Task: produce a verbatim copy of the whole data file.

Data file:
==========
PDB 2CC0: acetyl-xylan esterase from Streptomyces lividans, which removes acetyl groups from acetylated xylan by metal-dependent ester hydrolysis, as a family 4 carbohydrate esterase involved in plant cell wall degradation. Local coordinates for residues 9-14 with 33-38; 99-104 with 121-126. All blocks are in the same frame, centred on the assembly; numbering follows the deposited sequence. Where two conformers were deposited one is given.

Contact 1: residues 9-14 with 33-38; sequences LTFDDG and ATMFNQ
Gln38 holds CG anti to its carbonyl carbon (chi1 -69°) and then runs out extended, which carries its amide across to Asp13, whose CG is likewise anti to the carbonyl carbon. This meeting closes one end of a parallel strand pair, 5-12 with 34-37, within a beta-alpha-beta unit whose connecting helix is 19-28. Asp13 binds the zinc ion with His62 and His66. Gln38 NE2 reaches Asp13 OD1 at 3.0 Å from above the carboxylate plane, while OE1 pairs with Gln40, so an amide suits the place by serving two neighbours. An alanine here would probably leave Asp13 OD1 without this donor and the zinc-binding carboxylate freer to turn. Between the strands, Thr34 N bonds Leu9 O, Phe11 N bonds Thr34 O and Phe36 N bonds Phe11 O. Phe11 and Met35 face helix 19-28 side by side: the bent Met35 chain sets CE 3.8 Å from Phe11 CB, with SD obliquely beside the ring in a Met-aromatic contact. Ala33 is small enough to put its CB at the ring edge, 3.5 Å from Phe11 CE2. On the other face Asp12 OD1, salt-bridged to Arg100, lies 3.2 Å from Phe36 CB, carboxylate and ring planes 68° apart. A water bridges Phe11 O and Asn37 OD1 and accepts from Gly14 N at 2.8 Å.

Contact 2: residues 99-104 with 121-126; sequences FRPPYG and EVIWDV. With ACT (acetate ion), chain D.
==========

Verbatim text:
PDB 2CC0: acetyl-xylan esterase from Streptomyces lividans, which removes acetyl groups from acetylated xylan by metal-dependent ester hydrolysis, as a family 4 carbohydrate esterase involved in plant cell wall degradation. Local coordinates for residues 9-14 with 33-38; 99-104 with 121-126. All blocks are in the same frame, centred on the assembly; numbering follows the deposited sequence. Where two conformers were deposited one is given.

Contact 1: residues 9-14 with 33-38; sequences LTFDDG and ATMFNQ
Gln38 holds CG anti to its carbonyl carbon (chi1 -69°) and then runs out extended, which carries its amide across to Asp13, whose CG is likewise anti to the carbonyl carbon. This meeting closes one end of a parallel strand pair, 5-12 with 34-37, within a beta-alpha-beta unit whose connecting helix is 19-28. Asp13 binds the zinc ion with His62 and His66. Gln38 NE2 reaches Asp13 OD1 at 3.0 Å from above the carboxylate plane, while OE1 pairs with Gln40, so an amide suits the place by serving two neighbours. An alanine here would probably leave Asp13 OD1 without this donor and the zinc-binding carboxylate freer to turn. Between the strands, Thr34 N bonds Leu9 O, Phe11 N bonds Thr34 O and Phe36 N bonds Phe11 O. Phe11 and Met35 face helix 19-28 side by side: the bent Met35 chain sets CE 3.8 Å from Phe11 CB, with SD obliquely beside the ring in a Met-aromatic contact. Ala33 is small enough to put its CB at the ring edge, 3.5 Å from Phe11 CE2. On the other face Asp12 OD1, salt-bridged to Arg100, lies 3.2 Å from Phe36 CB, carboxylate and ring planes 68° apart. A water bridges Phe11 O and Asn37 OD1 and accepts from Gly14 N at 2.8 Å.

Contact 2: residues 99-104 with 121-126; sequences FRPPYG and EVIWDV. With ACT (acetate ion), chain D.